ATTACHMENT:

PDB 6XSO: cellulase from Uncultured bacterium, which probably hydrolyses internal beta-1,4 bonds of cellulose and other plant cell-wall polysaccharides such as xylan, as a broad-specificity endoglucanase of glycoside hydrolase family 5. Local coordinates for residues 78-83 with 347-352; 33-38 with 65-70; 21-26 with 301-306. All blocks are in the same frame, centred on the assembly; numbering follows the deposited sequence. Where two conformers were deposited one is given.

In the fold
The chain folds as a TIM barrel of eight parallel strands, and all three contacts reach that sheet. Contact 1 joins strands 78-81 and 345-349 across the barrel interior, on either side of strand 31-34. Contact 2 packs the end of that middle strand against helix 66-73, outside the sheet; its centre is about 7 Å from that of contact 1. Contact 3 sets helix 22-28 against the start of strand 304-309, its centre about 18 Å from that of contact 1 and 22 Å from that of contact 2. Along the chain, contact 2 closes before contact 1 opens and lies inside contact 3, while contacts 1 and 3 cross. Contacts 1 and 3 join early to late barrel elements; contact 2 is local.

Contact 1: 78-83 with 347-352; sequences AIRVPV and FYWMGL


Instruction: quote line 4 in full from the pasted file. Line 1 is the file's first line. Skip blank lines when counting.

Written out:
Contact 1: 78-83 with 347-352; sequences AIRVPV and FYWMGL